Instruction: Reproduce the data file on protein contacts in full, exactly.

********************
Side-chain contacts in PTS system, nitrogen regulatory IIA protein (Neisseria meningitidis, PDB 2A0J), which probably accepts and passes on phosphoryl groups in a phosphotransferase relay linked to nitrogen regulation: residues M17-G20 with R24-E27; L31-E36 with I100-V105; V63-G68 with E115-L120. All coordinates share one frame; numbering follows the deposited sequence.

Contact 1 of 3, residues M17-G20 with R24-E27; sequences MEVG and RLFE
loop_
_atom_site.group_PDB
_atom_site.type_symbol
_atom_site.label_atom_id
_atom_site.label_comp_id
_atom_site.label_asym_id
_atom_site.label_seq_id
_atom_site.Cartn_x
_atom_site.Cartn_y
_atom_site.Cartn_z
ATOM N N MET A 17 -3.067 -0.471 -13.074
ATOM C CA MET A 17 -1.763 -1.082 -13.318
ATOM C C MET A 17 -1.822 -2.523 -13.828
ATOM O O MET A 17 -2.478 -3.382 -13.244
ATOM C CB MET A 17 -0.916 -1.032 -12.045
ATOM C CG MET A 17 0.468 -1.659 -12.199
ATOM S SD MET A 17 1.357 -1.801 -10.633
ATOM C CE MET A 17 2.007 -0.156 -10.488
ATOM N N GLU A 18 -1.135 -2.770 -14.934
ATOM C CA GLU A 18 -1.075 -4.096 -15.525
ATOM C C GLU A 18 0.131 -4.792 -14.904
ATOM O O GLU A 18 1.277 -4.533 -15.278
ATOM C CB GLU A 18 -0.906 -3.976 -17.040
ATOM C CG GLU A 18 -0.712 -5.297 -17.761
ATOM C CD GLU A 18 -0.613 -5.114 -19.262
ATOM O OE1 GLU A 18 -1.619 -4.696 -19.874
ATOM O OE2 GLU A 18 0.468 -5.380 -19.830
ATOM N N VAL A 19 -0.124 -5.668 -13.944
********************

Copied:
Side-chain contacts in PTS system, nitrogen regulatory IIA protein (Neisseria meningitidis, PDB 2A0J), which probably accepts and passes on phosphoryl groups in a phosphotransferase relay linked to nitrogen regulation: residues M17-G20 with R24-E27; L31-E36 with I100-V105; V63-G68 with E115-L120. All coordinates share one frame; numbering follows the deposited sequence.

Contact 1 of 3, residues M17-G20 with R24-E27; sequences MEVG and RLFE
loop_
_atom_site.group_PDB
_atom_site.type_symbol
_atom_site.label_atom_id
_atom_site.label_comp_id
_atom_site.label_asym_id
_atom_site.label_seq_id
_atom_site.Cartn_x
_atom_site.Cartn_y
_atom_site.Cartn_z
ATOM N N MET A 17 -3.067 -0.471 -13.074
ATOM C CA MET A 17 -1.763 -1.082 -13.318
ATOM C C MET A 17 -1.822 -2.523 -13.828
ATOM O O MET A 17 -2.478 -3.382 -13.244
ATOM C CB MET A 17 -0.916 -1.032 -12.045
ATOM C CG MET A 17 0.468 -1.659 -12.199
ATOM S SD MET A 17 1.357 -1.801 -10.633
ATOM C CE MET A 17 2.007 -0.156 -10.488
ATOM N N GLU A 18 -1.135 -2.770 -14.934
ATOM C CA GLU A 18 -1.075 -4.096 -15.525
ATOM C C GLU A 18 0.131 -4.792 -14.904
ATOM O O GLU A 18 1.277 -4.533 -15.278
ATOM C CB GLU A 18 -0.906 -3.976 -17.040
ATOM C CG GLU A 18 -0.712 -5.297 -17.761
ATOM C CD GLU A 18 -0.613 -5.114 -19.262
ATOM O OE1 GLU A 18 -1.619 -4.696 -19.874
ATOM O OE2 GLU A 18 0.468 -5.380 -19.830
ATOM N N VAL A 19 -0.124 -5.668 -13.944